• There are two likely issues apart from the supply. First is the cable from the supply. Shorter and thicker is better. It doesn't matter how good the power supply is if the cable drops too much voltage, and you'll struggle to measure voltage spikes without decent test gear. Second, overclocking is never guaranteed Chips are manufactured to a specification covering a range of speed, power supply voltage, temperature etc. Where there are multiple chips (RAM, peripherals, etc) each has its own range of parameters within which it will work. Sometimes these will only overlap quite near the nominal operating conditions. Overclocking requires all parts to be able to work equally well outside of these intended specifications. Sometimes it is easy. Sometimes it's almost impossible. Sadly, the culture around devices like the Pi encourages users to try things like overclocking to the point where it is expected that it will always work. Sometimes it won't. And if it does, the speed increase may not result in a proportionate time saving if other elements (like USB / SD storage) still take just as long.


    (And for the mods... Why does the forum software treat the word "s-c-i-e-n-c-e" as censored and not permissible in posts?)

  • Pi hardware is happy to run quite hot, but if you want to overclock *and* be stable you need it to run at the lowest temperature possible. That just means using a case with a heatsink (like the Kodi flirc case) or a stick on heatsink.

    Definitely true for an RPi3, but just about everything I read at the time for an RPi1 was along the lines of 'Don't waste your time.'

    eg from popcornmix back in the mists of 2013:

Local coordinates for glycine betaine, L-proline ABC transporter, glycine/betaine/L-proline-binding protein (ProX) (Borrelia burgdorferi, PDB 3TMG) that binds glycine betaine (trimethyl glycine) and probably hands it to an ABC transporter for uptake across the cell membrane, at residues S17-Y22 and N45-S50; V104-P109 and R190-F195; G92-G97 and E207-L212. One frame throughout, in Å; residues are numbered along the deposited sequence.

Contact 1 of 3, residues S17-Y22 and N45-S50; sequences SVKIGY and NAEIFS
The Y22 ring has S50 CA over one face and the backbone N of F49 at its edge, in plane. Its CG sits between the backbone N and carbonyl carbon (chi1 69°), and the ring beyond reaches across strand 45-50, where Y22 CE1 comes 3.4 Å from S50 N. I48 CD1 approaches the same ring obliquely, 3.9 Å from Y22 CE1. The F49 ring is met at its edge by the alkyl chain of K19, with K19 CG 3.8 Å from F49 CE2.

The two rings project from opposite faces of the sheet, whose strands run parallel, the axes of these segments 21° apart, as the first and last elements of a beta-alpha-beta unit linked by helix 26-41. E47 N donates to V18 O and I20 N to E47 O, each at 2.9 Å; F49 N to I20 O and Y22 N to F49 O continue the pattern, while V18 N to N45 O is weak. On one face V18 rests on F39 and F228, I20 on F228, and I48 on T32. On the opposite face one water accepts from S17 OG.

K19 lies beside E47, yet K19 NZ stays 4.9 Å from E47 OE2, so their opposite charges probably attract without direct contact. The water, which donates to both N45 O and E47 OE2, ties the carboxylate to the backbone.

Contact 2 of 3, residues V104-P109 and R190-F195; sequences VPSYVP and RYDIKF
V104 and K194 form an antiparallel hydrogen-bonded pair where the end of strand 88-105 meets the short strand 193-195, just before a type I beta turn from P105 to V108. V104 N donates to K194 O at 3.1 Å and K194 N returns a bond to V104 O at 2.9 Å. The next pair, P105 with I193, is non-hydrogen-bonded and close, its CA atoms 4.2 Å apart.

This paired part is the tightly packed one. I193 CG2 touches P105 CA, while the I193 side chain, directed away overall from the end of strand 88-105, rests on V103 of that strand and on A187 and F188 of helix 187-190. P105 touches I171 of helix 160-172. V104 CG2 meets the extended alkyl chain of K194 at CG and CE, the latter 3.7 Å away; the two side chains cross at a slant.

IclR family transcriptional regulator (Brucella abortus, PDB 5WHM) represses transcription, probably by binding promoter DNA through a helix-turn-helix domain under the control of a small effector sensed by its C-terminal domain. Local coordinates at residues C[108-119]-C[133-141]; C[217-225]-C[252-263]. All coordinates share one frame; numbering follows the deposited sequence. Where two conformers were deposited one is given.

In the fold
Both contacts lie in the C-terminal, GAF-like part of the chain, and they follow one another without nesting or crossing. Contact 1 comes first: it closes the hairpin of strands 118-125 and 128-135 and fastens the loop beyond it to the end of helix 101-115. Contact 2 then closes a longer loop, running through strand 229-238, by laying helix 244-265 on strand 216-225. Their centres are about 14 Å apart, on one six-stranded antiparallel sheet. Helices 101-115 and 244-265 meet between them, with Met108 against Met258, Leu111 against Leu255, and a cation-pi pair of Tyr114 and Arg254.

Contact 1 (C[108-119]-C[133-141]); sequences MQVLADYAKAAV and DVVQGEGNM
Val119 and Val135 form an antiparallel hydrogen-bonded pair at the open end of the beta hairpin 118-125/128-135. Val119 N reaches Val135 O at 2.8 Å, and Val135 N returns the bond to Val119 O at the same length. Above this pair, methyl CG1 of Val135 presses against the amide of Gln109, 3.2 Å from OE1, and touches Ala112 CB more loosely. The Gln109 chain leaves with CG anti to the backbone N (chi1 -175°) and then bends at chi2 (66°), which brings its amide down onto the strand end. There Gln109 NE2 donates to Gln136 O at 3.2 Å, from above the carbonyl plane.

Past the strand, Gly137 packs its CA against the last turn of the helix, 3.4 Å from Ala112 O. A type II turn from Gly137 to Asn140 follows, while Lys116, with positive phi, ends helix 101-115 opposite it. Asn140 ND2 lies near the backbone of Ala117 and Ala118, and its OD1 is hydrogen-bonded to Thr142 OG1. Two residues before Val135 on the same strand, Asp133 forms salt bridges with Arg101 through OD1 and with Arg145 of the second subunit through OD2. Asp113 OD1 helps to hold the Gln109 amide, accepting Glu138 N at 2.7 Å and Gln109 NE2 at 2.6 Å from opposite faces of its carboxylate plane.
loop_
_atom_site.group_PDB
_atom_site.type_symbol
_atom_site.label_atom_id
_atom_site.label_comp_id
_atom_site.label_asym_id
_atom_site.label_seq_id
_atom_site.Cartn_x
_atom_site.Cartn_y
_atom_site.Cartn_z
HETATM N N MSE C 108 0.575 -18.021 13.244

'No need for heatsinks. We believe 85C is the safe temperature limit (and overclock will disable if that is hit).

    However I've never heard of anyone who's hit that (and I've deliberately tried).'

    On the basis of that (and many similar posts) I've never bothered with a heatsink with my Pi1s.

    A Pi (even an RPi3) will never need more than a 2A supply unless you're running (probably multiple) hard drives from it - my Pi3 (not overclocked) has been happy for the past 12 months on a 1A supply. What matters is consistent voltage - which is a lottery unless you're using a known supply.


  • On RPi1 (non-plus model) you also may need to short out the polyfuse F3 - it can contribute to a significant voltage drop.


    Even a very short dip on the voltage rail might make your RPi crash, so if in doubt stick to the official RPi power supplies - they are known to work well.


    Back in the day I had very good success (more than half a dozen installs for friends & family) with official RPi power supply and the following overclock:


    Code
    1. arm_freq=1000
    2. core_freq=500
    3. sdram_freq=500
    4. over_voltage=6


    so long,


    Hias

  • I tested the overclcok with two different power supplies, a generic USB charger rated at 1A, and a Samsung USB charger rated at 2A. I plugged a USB voltage / intensity monitor and measured without load, and with the Pi. The generic showed a large voltage dip when under load, but the Samsung charger increased from about 5.01V to [email protected] How is this charger property called?


    I still don't get why the measured current so much greater when the Pi runs off 5.23V than from 4.65V.


    Since then, I overclocked to 950MHz, no issues except a high pitched hiss coming from the TV speakers that changes when I select a different movie. Don't know how to solve it.


    Playing a large movie stored on the SD card, CPU temperature shoots to 68º, the RPi B sitting in an enclosure with no special cooling enhancement.